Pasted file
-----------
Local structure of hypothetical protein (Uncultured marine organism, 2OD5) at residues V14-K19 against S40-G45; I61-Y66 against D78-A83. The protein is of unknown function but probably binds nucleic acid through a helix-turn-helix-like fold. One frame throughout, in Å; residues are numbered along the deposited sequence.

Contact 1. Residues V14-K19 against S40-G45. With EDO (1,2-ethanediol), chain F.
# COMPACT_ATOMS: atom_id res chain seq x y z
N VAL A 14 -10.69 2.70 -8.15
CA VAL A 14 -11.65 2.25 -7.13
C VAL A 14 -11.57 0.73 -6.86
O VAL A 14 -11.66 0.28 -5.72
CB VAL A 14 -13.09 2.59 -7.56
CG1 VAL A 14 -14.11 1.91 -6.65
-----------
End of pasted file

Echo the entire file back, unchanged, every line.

Local structure of hypothetical protein (Uncultured marine organism, 2OD5) at residues V14-K19 against S40-G45; I61-Y66 against D78-A83. The protein is of unknown function but probably binds nucleic acid through a helix-turn-helix-like fold. One frame throughout, in Å; residues are numbered along the deposited sequence.

Contact 1. Residues V14-K19 against S40-G45. With EDO (1,2-ethanediol), chain F.
# COMPACT_ATOMS: atom_id res chain seq x y z
N VAL A 14 -10.69 2.70 -8.15
CA VAL A 14 -11.65 2.25 -7.13
C VAL A 14 -11.57 0.73 -6.86
O VAL A 14 -11.66 0.28 -5.72
CB VAL A 14 -13.09 2.59 -7.56
CG1 VAL A 14 -14.11 1.91 -6.65